Whether your motivations for going vegan are ethical, political, or health-related, it isn’t always easy to carry out your lifestyle decision. Here are 5 tips which can make it easier for you to transition from an omnivore to a vegan:
1. Don’t think of it as a diet restriction
When you go vegan, you suddenly won’t be able to eat a lot of the foods you used to enjoy, and you may not have any food options at some social spots (like the movie theatre or mall). Instead of focusing on all the things you can’t eat, think of veganism as an opportunity to try new foods. Before I went vegan, I had never tried things like hijiki, seitan, or Ethiopian food. Being vegan forced me to expand my parameters – and I am happy that I did!
I probably wouldn’t have tried these stuffed squash flowers if I hadn’t gone veg!
2. Take a multivitamin
Aside from nutritional yeast, there is no vegan dietary source of vitamin B 12 (and even most nutritional yeast is fortified). You will have to take a B12 supplement as a vegan. While it is possible to get all your other nutritional requirements on the vegan diet, it isn’t always easy. So, you may want to consider taking a multivitamin (at least until you get a grasp on the nutritional aspects of your new diet). After all, it won’t be any fun going vegan if you get sick in the process!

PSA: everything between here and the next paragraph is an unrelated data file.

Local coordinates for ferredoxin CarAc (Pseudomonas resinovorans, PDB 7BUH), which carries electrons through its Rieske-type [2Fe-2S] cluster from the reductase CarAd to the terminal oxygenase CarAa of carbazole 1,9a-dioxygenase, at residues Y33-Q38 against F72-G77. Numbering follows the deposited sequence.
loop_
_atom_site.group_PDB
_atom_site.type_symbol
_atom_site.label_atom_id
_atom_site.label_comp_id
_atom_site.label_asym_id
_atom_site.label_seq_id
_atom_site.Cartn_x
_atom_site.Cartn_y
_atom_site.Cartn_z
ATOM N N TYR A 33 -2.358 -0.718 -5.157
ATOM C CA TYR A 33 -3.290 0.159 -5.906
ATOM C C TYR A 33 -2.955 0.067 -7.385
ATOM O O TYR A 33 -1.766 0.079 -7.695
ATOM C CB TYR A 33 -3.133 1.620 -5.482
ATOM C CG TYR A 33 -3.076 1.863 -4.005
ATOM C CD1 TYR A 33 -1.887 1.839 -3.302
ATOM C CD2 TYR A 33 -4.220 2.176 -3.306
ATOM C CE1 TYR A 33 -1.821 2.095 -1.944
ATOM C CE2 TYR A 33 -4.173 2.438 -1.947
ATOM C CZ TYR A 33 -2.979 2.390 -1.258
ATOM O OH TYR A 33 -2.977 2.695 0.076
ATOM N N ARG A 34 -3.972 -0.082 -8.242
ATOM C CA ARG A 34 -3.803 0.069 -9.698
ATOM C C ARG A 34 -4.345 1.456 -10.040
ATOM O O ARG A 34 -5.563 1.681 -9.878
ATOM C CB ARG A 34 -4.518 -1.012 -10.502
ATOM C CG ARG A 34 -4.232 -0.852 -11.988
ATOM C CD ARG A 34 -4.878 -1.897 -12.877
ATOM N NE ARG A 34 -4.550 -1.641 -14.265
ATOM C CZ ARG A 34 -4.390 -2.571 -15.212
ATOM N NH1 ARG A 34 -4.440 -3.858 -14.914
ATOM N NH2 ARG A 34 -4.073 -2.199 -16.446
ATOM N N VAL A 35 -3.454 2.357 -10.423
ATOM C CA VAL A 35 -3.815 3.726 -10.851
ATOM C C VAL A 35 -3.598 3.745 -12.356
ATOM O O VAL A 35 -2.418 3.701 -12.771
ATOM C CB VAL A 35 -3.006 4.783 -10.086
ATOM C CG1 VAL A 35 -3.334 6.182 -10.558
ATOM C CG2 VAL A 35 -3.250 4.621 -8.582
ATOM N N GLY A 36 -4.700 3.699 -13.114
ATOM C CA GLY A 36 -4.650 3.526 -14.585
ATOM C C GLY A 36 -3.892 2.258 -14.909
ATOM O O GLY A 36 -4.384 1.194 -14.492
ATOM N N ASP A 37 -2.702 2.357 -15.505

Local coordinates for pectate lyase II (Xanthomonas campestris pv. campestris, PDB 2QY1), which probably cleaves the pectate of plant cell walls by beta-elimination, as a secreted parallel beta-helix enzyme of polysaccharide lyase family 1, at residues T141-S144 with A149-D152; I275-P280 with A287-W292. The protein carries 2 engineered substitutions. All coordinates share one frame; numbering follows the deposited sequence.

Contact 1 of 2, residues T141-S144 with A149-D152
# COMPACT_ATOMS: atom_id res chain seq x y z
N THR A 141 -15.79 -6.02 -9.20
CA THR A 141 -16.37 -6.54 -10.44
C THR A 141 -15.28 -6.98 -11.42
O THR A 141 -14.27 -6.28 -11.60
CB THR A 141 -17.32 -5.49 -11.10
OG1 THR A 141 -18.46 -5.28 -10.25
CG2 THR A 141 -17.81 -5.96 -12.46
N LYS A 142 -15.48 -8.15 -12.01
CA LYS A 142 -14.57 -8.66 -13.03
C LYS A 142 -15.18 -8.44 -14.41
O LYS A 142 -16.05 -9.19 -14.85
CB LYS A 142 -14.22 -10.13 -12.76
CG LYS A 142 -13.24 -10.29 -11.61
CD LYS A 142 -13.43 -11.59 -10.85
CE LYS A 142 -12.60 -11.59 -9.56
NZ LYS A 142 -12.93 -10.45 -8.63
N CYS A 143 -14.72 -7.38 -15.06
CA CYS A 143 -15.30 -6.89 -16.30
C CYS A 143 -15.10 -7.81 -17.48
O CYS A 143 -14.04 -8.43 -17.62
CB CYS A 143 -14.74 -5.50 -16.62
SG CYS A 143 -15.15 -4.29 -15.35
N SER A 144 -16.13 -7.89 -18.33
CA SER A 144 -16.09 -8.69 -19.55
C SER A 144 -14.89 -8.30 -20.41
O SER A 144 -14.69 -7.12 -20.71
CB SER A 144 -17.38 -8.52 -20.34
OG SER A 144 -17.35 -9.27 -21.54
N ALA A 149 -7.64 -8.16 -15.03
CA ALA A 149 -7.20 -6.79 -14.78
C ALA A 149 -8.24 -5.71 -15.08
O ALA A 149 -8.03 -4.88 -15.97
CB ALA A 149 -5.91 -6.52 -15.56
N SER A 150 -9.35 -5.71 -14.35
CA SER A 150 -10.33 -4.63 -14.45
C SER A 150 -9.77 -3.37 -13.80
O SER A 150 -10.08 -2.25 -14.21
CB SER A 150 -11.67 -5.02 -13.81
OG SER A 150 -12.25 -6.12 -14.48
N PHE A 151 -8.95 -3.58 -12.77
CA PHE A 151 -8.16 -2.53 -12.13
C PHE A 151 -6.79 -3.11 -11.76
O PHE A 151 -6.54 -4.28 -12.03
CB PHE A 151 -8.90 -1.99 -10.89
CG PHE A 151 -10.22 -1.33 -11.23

3. Get some great cookbooks and try new recipes
Going vegan will be much more exciting and fun when you see all the amazing things that can be done with vegetables. Invest in a few great cookbooks. Then, set a day/days for trying new recipes. Over time, you will have a whole new repertoire of vegan recipes so you won’t ever have to wonder about what to eat again.
4. Get social!
This is probably the most important thing you can do when transitioning to the vegan diet. You will need to seek out other vegans to help you with any questions you have. Even in simple matters, like how to cook tofu properly, the social network can be great support. Keep in mind that your social network doesn’t necessarily have to be from other vegans. For example, when I first went vegan, my (meat-eating) best friend and I organized a weekly cooking night where we’d try new vegan recipes.
5. Investigate what you can eat
Did you know Burger King’s new French fries are vegan? Or that the Chipotle vegetarian fajita with black beans (not pinto beans) is vegan? We don’t always have time to cook or pack a lunch, so it is good to know what vegan food options are out there. This is especially true for new vegans to don’t have access to veggie-friendly supermarket chains like Whole Foods. So, take some time to figure out which foods are surprisingly vegan. They probably aren’t going to be healthy though – but you can let yourself off the hook occasionally!
Want to go vegan but not sure how? Download Vegan Made Easy
This ultra-modern eBook is divided into 3 parts: What Do Vegans Eat, Vegan Nutrition, and Making the Transition. It gives you the straight-forward information you need to feel empowered to make the switch to plant-based eating and living. Learn more here